1. Stage

Review: Frivolity and substance drive 'One Slight Hitch' at American Stage

One Slight Hitch, a comedy by Lewis Black, follows a family in chaos on the day of daughter Courtney’s wedding as her former boyfriend shows up.
Published Jul. 14, 2015

ST. PETERSBURG — We often assess theatrical works, and even make choices about which ones to see, by the adjectives attached to them: a light or dark comedy, a wrenching or uplifting drama.

As much as we might allow such thumbnail phrases to push us to click "Add to Cart" and buy tickets, we secretly hope the show will outdo its description and be more than the same warhorse you saw 20 years ago but with a different cast.

One Slight Hitch, the last production of the season by American Stage, is a light comedy. Lewis Black, who you might know from The Daily Show, wrote it in the early 1980s after a series of darker one-acts, prompting some purists to accuse him of selling out.

Black revised it over the decades, not to make it more current but to firmly affix the play in 1981. The set at American Stage by Greg Bierce includes a disco ball, which drives the nostalgia home during scene changes. Director Gavin Hawk, who doubles as sound designer, takes advantage of these darkened interludes to play Bruce Springsteen (Hungry Heart), Rick Springfield (Jessie's Girl) or Kim Carnes (Bette Davis Eyes, the number-one song of 1981).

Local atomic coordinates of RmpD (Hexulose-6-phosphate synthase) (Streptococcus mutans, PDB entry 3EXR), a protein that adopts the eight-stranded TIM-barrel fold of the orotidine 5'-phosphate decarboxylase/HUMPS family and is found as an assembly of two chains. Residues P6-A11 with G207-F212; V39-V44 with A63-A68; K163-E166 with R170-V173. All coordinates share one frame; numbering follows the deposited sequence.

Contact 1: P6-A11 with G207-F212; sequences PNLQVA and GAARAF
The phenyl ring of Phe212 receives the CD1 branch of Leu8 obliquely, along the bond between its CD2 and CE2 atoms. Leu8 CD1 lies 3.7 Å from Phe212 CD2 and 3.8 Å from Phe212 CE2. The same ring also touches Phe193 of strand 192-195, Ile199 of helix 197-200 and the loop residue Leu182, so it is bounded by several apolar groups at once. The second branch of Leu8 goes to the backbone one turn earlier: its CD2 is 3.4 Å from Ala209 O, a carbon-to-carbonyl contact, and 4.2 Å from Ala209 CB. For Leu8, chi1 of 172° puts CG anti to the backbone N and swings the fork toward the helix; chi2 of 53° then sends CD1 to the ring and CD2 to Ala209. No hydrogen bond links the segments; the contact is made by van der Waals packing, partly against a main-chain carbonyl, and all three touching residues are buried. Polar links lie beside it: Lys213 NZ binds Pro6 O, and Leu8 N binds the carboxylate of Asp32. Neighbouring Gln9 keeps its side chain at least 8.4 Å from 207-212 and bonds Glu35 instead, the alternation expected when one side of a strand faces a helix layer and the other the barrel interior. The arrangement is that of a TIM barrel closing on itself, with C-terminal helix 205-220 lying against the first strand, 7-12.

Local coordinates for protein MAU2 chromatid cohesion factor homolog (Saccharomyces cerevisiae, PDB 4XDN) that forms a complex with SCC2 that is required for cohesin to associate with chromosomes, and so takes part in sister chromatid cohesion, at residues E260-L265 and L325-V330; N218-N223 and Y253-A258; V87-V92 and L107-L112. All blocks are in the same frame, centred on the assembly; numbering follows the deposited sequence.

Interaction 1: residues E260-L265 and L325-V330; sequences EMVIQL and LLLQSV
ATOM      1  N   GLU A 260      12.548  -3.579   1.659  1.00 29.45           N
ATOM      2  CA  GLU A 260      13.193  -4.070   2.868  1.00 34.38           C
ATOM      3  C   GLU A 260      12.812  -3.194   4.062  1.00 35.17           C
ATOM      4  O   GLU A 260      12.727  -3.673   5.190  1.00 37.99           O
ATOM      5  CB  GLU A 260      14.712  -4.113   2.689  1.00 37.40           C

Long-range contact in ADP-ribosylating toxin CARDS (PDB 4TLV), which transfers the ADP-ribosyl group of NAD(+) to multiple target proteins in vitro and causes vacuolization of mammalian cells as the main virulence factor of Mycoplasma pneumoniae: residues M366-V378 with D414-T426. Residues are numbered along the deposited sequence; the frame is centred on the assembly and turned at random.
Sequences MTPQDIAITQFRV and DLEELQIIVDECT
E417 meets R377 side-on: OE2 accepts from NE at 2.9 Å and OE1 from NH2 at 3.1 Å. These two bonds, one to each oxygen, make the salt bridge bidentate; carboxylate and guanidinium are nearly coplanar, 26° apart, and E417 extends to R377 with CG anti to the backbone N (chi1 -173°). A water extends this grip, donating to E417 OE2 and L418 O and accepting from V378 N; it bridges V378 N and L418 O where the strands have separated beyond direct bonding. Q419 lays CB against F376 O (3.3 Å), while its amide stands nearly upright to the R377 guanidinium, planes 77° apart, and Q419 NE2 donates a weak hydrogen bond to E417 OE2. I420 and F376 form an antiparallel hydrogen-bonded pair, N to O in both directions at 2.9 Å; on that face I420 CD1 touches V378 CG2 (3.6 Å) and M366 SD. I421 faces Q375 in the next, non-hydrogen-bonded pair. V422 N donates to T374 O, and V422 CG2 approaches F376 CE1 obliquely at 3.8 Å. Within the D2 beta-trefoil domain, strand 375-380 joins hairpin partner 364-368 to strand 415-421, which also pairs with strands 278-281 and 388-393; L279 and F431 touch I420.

The music plays as narrator P.B. Coleman (Regan Moore) dances to her Walkman. She's the kid sister of Courtney, a writer who is to be married that day in the home of her upper class parents.

Most of the action follows the plot lines of a sitcom or farce, full of calamity and dashed expectations. The driver of the plot is not Courtney, the bride, or even artist vagabond Ryan (Jordan Foote), her former boyfriend who stops by the house the day of her wedding, fresh off a hike in the mountains.

The heating element that brings the comedy to a boil is Delia Coleman (Karel K. Wright), Courtney's mother, a control freak who is determined to pull off the perfect wedding. She is enamored by Harper (Brian Shea), the clinical psychologist who has somehow swept Courtney off of her previously "unsweepable" feet.

For most of the first act, Delia frets over the florist's arrival while others try to hide the fact Ryan is wandering the house in a towel, waiting for his clothes to come out of the dryer.

Watching and sometimes contributing to the chaos are Courtney's father, Doc Coleman (Brian Webb Russell), and friend Melanie, a hard-drinking nurse played by Jonelle Marie Meyer. Actors unabashedly go for over-the-top hilarity. In one scene, for example, Melanie crawls along the top of the couch in an attempt to seduce Ryan. In another, the entire family restrains an increasingly unhinged Delia, who has grabbed a fire poker.

Thankfully, this zaniness is balanced by thoughtful commentary on whether the kind of romantic love captured in the World War II generation, sweetly realized by Doc and Delia, is even possible anymore. A mesmerizing performance by Wright brings out hidden jewels within the script.